If a lower supply voltage is used a lower value for the feedback resistor R7 can be used. At a power supply voltage of +/-70 V distortion will increase due to much feedback of the PWM component in the output signal. At +/-60 V R7 can be reduced to 100 kΩ.
 
To power the amplifier we used a switched mode power supply from Hypex, the SMPS400A400 which is specifically designed to be used with Class D amplifiers. The output voltage is fixed but depends on the mains voltage. At 230 VAC input, the output voltage is +/- 62 V. In our building the mains voltage is a bit lower, around 222 VAC. So the supply voltage for the power amplifier was +/-60 V when we performed the measurements. At higher mains voltages power output is of course slightly higher. The power supply has an input range of 180-264VAC and 90-132VAC (jumper). With +/-60 V the amplifier can handle loads from 6 to 8 Ω. Lower impedances will cause the current protection to activate at higher power levels and shutdown the amplifier temporarily . Higher impedances will cause the output filter to peak. The values for L1 and C29 are a compromise for loads from 4 to 8 Ω. At 20 kHz and an 8 Ω load the amplitude increases to 0.8 dB and a 4 Ω load will cause the amplitude to drop 1.2 dB. At 6 Ω the amplitude is almost flat (+0.25 dB). Without a load the output filter will peak at about 45 kHz and the amplitude can increase to much more than a factor of ten. R28 and C30 limit this somewhat.
 
Measurements 8 Ω version, power supply +/-60 V (Hypex SMPS400A400), B = 22 kHz
R7 = 100 kΩ
 
Input sensitivity                     1.3 V (189 W/8 Ω, THD+N = 1 %)
                                                 1.25 V (174 W/8 Ω, THD+N = 0.1 %)
 
Input impedance                     3.33 kΩ
 
Sine-wave power                     174 W (8 Ω, THD+N = 0.1 %, 1 kHz)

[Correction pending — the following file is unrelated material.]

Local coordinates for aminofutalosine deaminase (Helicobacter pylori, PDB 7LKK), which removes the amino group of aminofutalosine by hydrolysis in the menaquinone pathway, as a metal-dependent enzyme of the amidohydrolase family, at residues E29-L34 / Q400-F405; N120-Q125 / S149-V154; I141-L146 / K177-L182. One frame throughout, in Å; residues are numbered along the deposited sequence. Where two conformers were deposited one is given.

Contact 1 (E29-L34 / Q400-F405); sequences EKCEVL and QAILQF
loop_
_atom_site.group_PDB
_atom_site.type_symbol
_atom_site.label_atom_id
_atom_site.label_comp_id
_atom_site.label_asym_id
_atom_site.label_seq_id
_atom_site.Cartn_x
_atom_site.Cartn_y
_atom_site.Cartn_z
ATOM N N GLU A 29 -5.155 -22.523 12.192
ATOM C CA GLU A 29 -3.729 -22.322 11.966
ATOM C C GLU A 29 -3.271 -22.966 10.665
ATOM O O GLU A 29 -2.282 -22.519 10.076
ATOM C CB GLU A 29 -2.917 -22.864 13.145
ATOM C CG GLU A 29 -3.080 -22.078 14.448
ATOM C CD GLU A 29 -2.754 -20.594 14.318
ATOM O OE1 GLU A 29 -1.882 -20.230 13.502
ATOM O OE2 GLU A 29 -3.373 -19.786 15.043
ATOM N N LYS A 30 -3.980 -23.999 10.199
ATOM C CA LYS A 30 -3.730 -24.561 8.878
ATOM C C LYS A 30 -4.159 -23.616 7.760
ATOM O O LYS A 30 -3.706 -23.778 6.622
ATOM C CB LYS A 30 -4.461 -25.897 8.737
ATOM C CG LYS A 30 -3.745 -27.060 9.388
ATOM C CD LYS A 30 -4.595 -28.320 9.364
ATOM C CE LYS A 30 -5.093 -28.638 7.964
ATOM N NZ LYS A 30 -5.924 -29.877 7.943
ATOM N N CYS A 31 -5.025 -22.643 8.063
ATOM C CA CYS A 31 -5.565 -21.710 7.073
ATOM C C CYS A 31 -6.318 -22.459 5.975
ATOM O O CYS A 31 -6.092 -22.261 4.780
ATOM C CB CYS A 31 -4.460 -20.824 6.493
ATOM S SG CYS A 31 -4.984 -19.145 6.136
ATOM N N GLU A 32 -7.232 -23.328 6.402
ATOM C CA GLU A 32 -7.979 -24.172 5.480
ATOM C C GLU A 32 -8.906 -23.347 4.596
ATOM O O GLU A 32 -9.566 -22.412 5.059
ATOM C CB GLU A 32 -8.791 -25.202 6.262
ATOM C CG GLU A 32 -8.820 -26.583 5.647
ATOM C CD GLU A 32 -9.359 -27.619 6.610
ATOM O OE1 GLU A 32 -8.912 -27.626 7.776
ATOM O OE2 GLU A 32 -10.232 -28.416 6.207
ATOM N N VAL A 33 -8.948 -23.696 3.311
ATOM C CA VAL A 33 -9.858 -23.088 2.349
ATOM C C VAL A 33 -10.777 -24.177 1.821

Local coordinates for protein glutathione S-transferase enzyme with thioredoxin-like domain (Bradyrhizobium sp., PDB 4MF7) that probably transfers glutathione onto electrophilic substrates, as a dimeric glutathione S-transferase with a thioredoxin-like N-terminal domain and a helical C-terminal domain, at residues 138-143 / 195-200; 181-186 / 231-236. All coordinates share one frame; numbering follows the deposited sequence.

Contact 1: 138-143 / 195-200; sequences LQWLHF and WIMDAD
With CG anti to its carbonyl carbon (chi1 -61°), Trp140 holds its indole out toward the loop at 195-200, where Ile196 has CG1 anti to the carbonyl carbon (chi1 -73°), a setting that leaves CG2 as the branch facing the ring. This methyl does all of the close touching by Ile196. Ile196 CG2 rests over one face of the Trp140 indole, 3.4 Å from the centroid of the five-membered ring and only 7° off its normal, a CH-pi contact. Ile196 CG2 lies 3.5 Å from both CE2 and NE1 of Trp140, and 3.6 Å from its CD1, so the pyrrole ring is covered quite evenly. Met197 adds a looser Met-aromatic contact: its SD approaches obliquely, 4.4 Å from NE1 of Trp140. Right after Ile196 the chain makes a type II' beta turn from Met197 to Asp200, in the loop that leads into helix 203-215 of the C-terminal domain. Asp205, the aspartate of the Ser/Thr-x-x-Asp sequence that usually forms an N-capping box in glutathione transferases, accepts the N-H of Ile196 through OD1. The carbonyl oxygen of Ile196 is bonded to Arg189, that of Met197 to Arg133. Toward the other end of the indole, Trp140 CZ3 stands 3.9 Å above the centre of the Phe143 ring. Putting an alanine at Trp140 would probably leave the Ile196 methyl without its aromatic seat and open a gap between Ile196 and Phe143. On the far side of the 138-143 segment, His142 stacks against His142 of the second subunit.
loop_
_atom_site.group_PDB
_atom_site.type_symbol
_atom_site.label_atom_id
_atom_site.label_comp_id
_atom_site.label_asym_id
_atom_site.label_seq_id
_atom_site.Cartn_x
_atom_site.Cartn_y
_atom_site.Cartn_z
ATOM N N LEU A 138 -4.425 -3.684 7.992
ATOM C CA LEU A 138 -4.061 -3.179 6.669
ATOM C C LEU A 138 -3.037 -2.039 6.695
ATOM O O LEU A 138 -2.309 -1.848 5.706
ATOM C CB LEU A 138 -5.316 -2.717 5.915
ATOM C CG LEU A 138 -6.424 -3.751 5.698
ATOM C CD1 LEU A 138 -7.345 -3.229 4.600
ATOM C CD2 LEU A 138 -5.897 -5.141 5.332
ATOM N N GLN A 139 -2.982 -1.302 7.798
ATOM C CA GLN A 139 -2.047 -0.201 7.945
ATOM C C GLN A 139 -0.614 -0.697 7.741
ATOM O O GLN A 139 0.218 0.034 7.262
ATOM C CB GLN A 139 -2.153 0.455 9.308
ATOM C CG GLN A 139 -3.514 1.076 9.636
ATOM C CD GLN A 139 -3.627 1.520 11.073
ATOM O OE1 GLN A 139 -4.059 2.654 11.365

189 W (8 Ω, THD+N = 1 %, 1 kHz)
                                                   224 W (6 Ω, THD+N = 0.1 %, 1 kHz)
                                                   246 W (6 Ω, THD+N = 1 %, 1 kHz)
 
Low cut-off frequency            5 Hz
 
Amplitude at 20 kHz              -1.05 dB (4 Ω)
(referenced to 1 kHz)             +0.27 dB (6 Ω)
                                                  +0.87 dB (8 Ω)
 
Slew rate                                  15 V/µs (8 Ω)
                                              
Rise time                                  4.4 µs (8 Ω)
  
Signal to noise ratio                >77 dB (B = 22 Hz…22 kHz linear)
(Referred to 1 W/8 Ω)             >80 dBA
 
Harmonic distortion plus noise           0.014 % (1 kHz, 1 W, 8 Ω, B = 22 kHz)
                                                                  0.004 % (1 kHz, 50 W, 8 Ω, B = 22 kHz)
                                                                  0.005 % (1 kHz, 50 W, 8 Ω, B = 80 kHz)
                                                                  0.024 % (20 kHz, 50 W, 8 Ω, B = 80 kHz)
                                                                  0.024 % (1 kHz, 1 W, 6 Ω, B = 22 kHz)
                                                                  0.0046 % (1 kHz, 50 W, 6 Ω, B = 22 kHz)
                                                                  0.0057 % (1 kHz, 50 W, 6 Ω, B = 80 kHz)
                                                                  0.045 % (20 kHz, 50 W, 6 Ω, B = 80 kHz)
 
Intermodulation Distorsion     0.013 % (1 W, 8 Ω)
(50 Hz :7 kHz = 4 :1)                   0.023 % (50 W, 8 Ω)
                                                      0.013 % (1 W, 6 Ω)
                                                      0.017 % (50 W, 6 Ω)
 
Dynamic IM Distorsion                      0.037% (1 W, 8 Ω)
(3.15 kHz square wave +                    0.009 % (50 W, 8 Ω)
15 kHz sine wave)                               0.043 % (1 W, 6 Ω)
                                                               0.008 % (50 W, 6 Ω)